So what if Bach signed all his scores ‘soli Deo gloria”? That could mean any number of things. Maybe it was just a signal of personal loyalties, as when a Marine signs off his e-mails with “Semper Fi.” Maybe it was just a protestation of his humility, so that no one would think that he was arrogant and proud. From my limited knowledge of the man, I recall that he wrote a number of purely secular pieces of music, unconnected in any way with liturgical services. If he also signed those “soli Deo gloria,” he could only have meant “I acknowledge a higher power than myself in everything.”

        Do not believe what many artists tell you about the motivation and source of their art. These are always “after-the-fact” justifications, usually concocted to add more fictive glory to their curriculum vitae. And many artists learn the rudimentary skills of their craft long before they have developed any coherent ideas about religion and morals.

  6. James Sale

    A great article with much to chew on; it is certainly the case that our collective tastes have been debased by the march of modernity and so-called ‘progress’. My only minor caveat with this is the paragraph on the aborigines. I believe that the first man/woman, men/women certainly knew what sex was for, because I believe in the Golden Age which so many myths, and our own Genesis allude to. Equally, I believe in the law of entropy to which the aborigines and possibly other tribes succumbed to, as what was, got lost lost along with much else. This happens all the time – I mean, how did they build the pyramids? – and is part of the historical narrative that flies in the face of ‘progress’, unless by ‘progress’ we simply mean ‘change’. But so far as art and poetry are concerned, as Joe makes clear – I love examples that include those pretentious inanities Beckett and Joyce – we have created ugliness and monsters of no delight at all. And our challenge now is to re-find the sources of beauty and delight.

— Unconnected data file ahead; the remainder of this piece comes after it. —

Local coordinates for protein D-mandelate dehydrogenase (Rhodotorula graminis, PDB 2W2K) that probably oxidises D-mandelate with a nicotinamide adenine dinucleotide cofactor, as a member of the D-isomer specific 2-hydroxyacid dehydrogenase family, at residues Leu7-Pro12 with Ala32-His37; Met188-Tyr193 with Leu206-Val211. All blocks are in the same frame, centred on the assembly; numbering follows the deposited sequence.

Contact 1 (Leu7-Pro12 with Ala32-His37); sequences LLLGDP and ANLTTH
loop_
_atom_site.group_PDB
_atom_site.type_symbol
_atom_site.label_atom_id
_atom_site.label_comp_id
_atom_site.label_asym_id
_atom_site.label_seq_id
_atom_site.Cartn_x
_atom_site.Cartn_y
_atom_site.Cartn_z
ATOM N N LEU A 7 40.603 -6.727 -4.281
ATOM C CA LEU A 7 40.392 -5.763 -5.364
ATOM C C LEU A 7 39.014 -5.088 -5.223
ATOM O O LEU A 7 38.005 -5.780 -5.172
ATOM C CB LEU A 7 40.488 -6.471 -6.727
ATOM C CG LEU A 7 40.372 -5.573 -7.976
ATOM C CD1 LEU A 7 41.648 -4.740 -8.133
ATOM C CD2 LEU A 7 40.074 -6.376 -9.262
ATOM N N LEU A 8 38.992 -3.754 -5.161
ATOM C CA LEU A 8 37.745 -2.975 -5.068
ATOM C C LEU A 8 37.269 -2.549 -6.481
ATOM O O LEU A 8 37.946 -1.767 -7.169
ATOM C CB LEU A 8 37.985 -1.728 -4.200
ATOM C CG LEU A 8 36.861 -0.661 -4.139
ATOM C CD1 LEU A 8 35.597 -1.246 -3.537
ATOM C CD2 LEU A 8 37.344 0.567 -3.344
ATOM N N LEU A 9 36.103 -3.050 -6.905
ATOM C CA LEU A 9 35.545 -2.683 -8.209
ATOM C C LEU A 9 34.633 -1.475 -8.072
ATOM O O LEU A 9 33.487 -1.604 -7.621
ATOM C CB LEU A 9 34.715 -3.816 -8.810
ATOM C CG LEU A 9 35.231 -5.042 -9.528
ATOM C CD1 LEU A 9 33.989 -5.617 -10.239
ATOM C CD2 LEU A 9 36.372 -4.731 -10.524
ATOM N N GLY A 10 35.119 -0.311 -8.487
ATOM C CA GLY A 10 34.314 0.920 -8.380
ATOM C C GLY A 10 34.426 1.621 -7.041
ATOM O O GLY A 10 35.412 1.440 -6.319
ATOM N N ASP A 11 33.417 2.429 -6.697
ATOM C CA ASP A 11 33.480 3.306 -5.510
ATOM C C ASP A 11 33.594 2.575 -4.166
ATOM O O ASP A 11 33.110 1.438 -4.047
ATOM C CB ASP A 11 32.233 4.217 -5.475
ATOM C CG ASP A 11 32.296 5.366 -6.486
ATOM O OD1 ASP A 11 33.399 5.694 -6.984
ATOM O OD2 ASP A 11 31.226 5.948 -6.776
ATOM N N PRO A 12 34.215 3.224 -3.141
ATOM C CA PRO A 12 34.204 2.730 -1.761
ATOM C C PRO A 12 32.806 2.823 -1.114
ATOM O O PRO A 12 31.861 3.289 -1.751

• Cynthia Erlandson

      I was perplexed by that part, too, James, thinking about how Sarah told Abraham to “go in to” his concubine Hagaar in order to produce a son.

    • Joseph S. Salemi

      Well, James and Cynthia, it is quite possible to consider the Genesis accounts (as I do) to be fictive-metaphorical rather than strictly literal. It seems highly implausible to me that the Australian aborigines knew how babies were produced, and then, over the course of thousands of years, managed to forget it. But Captain Cook and other explorers reported that they were completely unaware that sex led to pregnancy.

      Not everything can be reconciled with what the Bible says.

      • Joshua C. Frank

        Actually, if the earliest Aborigines lost most of the tribe’s members and had only children left, such a scenario could happen.

        Plus, I’ve read extensively about the knowledge and skills we’ve lost because of industrialization, so it doesn’t surprise me.

        Myself, I consider Genesis to be as historical as the American Revolution. Evolutionary theory simply has too many holes in it to make sense to me. In fact, I spent many years studying evolutionary science on my own to try to fill these holes and only found speculation. Eventually, I gave up… but when I became serious about my faith, I found creation science, and its apologists have very good rebuttals to any objections to an historical interpretation of Genesis.

      • James Sale

        Yes, totally get your point Joe, and for the avoidance of doubt I am not a Biblical literalist! Indeed, my latest article for The Epoch Times is on Genesis chapter 1 (https://www.theepochtimes.com/bright/the-creation-of-meaning-and-beauty-genesis-ch-1-post-5435201) and hopefully makes that point clear. No, but I take the Genesis account alongside all the legends, Greek, Indian, etc. that posit a Golden Age of mankind from which we have fallen away: from knowledge, virtue and even longevity. This idea of a ‘falling from …’ I find much more compelling than the idea that we were ignorant apes working our way up to being humans. It’s a big issue and I’ll say no more about it now, since it does not detract in any meaningful way from the power of your arguments about the culture we find ourselves in now. Excellent article: top marks!